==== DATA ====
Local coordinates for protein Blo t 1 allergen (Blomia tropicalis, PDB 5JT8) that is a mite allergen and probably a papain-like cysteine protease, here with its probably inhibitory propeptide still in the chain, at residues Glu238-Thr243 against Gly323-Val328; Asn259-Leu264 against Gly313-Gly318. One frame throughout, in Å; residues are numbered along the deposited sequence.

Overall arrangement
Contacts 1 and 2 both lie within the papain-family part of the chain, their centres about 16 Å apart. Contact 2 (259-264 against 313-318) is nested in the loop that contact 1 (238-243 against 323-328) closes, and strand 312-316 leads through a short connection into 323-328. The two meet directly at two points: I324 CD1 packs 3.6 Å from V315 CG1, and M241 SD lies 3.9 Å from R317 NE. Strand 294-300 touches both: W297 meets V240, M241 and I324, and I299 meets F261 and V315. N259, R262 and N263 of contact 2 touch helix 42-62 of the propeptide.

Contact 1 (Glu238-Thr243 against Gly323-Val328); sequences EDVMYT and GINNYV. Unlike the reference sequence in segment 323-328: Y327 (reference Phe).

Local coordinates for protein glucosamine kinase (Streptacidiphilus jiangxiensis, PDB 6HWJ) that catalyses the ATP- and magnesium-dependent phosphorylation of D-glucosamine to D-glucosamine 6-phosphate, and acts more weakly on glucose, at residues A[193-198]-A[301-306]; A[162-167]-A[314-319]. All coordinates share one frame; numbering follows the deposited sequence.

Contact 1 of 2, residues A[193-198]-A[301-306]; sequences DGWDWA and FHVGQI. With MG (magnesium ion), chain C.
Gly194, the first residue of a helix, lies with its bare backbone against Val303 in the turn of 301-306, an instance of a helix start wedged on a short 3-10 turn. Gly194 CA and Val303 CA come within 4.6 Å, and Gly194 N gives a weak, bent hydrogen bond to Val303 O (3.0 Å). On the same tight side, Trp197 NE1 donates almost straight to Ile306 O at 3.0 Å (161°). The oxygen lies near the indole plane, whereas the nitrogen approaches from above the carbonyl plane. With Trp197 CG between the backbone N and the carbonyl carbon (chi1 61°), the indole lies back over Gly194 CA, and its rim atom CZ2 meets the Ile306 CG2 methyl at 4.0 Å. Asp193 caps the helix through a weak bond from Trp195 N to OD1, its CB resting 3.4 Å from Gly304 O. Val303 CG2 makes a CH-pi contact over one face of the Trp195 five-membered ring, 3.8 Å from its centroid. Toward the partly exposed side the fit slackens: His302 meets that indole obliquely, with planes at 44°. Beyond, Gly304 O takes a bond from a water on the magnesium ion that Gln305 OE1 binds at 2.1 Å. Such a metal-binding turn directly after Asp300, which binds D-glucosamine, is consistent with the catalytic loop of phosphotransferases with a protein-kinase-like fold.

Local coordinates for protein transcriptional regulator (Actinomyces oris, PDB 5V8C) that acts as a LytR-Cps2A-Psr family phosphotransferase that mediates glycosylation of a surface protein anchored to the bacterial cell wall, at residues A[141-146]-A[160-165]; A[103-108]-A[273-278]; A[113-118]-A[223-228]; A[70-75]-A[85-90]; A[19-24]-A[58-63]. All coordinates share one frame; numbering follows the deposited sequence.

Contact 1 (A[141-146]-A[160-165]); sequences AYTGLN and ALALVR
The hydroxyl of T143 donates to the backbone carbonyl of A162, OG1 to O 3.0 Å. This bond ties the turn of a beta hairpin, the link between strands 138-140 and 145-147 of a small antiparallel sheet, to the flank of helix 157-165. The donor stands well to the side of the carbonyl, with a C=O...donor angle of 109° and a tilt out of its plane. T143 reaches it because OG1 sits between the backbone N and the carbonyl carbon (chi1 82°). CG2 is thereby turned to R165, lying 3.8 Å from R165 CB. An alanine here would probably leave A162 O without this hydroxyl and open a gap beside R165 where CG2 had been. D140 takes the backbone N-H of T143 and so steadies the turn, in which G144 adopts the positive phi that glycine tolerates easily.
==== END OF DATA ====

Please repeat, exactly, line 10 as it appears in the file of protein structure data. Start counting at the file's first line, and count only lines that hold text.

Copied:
The hydroxyl of T143 donates to the backbone carbonyl of A162, OG1 to O 3.0 Å. This bond ties the turn of a beta hairpin, the link between strands 138-140 and 145-147 of a small antiparallel sheet, to the flank of helix 157-165. The donor stands well to the side of the carbonyl, with a C=O...donor angle of 109° and a tilt out of its plane. T143 reaches it because OG1 sits between the backbone N and the carbonyl carbon (chi1 82°). CG2 is thereby turned to R165, lying 3.8 Å from R165 CB. An alanine here would probably leave A162 O without this hydroxyl and open a gap beside R165 where CG2 had been. D140 takes the backbone N-H of T143 and so steadies the turn, in which G144 adopts the positive phi that glycine tolerates easily.